- January 12, 2019
- Posted by: admin
- Category: Uncategorized
Vision For Microsoft’s Future- Satya Nadella was a surprise choice as the CEO of Microsoft (MSFT) in February 2014, only the third in its 40 years, after the legendary Bill Gates and Steve Ballmer.
He’d been the quiet and effective leader in charge of starting to move Microsoft’s focus from permanent licensing software to cloud-based recurring subscription services, which pool computing resources to manage the tidal wave of data that overwhelmed traditional client-server networks.
Though Microsoft remained the largest desktop software maker, morale was low because PC sales were declining, none of its recent products had been hits, and it had largely missed out on the market shift to search, mobile devices, and social networking. Apple (AAPL) had surpassed it as the world’s most valuable company four years earlier. But Nadella provided a bold vision of the company as the preferred platform for futuristic technology for his 100,000 colleagues in 190 countries.
“The Fourth Industrial Revolution lies ahead, one in which machine intelligence will rival that of humans,” wrote Nadella, 51, in “Hit Refresh: The Quest to Rediscover Microsoft’s Soul and Imagine a Better Future for Everyone.” “The combination of cloud computing, sensors, Big Data, machine learning, and Artificial Intelligence, mixed reality and robotics foreshadows a socioeconomic change ripped from the pages of science fiction.”
Microsoft’s stock has risen from 37 when he took the helm to a high of 115 in October 2018. (It recently traded near 104.) And with its market capitalization currently around $800 billion, it’s battling Amazon.com (AMZN) to be the world’s largest company by that metric.)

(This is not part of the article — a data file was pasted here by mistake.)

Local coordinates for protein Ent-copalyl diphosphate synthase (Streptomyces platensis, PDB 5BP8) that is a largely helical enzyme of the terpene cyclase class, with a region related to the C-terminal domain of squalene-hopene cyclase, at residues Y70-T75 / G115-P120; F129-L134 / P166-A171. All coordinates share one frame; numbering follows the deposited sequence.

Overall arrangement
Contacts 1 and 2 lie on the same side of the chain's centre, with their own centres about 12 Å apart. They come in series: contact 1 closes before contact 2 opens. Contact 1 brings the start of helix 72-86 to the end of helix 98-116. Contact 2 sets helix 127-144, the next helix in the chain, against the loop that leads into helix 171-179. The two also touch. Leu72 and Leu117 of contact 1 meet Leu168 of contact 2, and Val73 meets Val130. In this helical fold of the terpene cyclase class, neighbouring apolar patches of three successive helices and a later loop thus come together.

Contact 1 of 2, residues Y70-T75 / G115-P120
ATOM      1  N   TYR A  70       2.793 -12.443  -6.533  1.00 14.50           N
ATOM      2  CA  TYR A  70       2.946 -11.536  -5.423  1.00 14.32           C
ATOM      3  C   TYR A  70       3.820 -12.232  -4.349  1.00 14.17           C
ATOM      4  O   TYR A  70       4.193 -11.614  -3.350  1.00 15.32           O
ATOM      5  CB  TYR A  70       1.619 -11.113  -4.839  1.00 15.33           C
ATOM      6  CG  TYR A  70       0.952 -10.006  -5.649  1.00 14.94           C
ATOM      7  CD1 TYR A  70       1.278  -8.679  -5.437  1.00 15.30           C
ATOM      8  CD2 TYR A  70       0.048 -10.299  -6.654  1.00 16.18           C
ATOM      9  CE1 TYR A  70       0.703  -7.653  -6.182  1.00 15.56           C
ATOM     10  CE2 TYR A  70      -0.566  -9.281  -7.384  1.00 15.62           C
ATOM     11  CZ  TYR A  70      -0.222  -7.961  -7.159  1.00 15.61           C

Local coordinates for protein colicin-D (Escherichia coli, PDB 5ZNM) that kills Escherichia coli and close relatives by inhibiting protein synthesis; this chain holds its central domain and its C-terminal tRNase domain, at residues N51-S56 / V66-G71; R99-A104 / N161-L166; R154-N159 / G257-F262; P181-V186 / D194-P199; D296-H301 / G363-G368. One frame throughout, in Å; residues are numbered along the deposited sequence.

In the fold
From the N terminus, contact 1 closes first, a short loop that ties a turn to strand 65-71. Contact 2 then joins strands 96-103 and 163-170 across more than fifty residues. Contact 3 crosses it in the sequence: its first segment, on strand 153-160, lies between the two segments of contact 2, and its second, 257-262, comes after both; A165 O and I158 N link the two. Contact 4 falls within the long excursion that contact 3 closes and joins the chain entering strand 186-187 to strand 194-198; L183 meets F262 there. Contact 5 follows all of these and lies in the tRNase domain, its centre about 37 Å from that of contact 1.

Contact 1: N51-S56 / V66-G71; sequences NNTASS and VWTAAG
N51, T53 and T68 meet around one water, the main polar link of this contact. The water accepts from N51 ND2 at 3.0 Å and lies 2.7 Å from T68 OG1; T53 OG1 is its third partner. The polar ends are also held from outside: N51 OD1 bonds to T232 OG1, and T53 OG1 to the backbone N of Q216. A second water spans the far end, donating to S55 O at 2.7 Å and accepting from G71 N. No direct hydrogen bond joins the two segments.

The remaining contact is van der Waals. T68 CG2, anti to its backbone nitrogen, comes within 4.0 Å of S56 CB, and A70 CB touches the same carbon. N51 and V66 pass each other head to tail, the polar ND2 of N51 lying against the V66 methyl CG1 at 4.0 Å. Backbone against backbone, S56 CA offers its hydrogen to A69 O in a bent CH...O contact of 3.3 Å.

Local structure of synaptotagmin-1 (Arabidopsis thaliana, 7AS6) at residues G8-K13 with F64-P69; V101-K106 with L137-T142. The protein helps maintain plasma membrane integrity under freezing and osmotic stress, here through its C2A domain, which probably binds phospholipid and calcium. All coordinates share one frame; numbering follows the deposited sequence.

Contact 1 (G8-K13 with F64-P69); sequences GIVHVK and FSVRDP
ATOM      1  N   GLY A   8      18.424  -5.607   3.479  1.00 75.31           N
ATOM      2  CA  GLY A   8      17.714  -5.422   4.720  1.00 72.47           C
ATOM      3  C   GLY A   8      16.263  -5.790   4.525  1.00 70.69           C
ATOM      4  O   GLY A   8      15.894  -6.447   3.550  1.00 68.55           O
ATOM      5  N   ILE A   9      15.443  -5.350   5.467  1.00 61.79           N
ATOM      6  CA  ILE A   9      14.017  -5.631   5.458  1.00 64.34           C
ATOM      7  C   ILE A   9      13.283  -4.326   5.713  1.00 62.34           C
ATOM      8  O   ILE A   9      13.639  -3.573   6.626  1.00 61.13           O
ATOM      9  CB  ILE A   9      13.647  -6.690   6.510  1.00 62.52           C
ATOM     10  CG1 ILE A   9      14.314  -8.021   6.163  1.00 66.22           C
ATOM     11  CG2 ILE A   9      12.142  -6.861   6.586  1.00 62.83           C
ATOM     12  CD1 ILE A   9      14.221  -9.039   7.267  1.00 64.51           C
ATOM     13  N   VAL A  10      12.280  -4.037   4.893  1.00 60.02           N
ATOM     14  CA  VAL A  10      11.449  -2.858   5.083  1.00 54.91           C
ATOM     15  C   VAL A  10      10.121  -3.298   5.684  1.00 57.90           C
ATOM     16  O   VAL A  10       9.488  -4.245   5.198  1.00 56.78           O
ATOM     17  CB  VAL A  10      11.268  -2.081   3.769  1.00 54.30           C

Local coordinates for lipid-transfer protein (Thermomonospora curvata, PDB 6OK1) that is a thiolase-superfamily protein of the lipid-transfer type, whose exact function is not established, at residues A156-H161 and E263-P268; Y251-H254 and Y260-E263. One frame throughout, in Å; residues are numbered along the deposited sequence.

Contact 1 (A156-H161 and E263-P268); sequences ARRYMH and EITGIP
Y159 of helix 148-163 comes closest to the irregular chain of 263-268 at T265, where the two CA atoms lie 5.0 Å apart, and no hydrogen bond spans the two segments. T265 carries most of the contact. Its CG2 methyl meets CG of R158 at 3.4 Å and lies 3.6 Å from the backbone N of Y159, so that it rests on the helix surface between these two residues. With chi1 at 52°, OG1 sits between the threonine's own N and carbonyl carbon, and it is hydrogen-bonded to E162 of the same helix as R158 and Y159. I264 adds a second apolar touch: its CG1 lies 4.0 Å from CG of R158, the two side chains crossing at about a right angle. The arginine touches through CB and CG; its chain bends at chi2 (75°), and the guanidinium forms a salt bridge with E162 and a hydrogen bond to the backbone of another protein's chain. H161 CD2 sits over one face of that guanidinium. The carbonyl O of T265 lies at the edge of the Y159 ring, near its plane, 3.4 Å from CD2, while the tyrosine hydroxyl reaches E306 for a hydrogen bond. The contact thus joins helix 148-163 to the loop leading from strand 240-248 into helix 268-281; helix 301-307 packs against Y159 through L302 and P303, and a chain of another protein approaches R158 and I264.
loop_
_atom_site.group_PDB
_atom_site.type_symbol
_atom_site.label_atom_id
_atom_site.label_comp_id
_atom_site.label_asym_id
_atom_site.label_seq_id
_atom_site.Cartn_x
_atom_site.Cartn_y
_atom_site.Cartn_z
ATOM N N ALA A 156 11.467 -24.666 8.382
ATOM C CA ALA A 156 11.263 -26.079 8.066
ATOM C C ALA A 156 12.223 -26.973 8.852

Born in 1967 in Hyderabad, India, Nadella aspired to be a banker — leaving him plenty of time to play cricket. That passion gradually transferred to the personal computer he received at 15. But after failing the entrance exam to the Indian Institutes of Technology, Nadella settled for a degree in electrical engineering.
He decided to join a friend at the University of Wisconsin at Milwaukee, where he earned a degree in computer science in 1990. He then moved to Silicon Valley to take a job at Sun Microsystems.
Microsoft recruited Nadella two years later to work on its Windows NT operating system at the start of the company’s rise to domination of the global PC software market. He proved a quick learner and great collaborator because he was that rare combination: an innovator thinker and eager listener to the ideas of others.
Nadella flew to Chicago on weekends to earn an MBA and went back to India briefly to marry his childhood sweetheart, Anu. They would have three children, one with cerebral palsy and another with learning challenges, who helped him develop more empathy — and a passion for using technology to help those disabled or impaired.
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Article Credit: IBD
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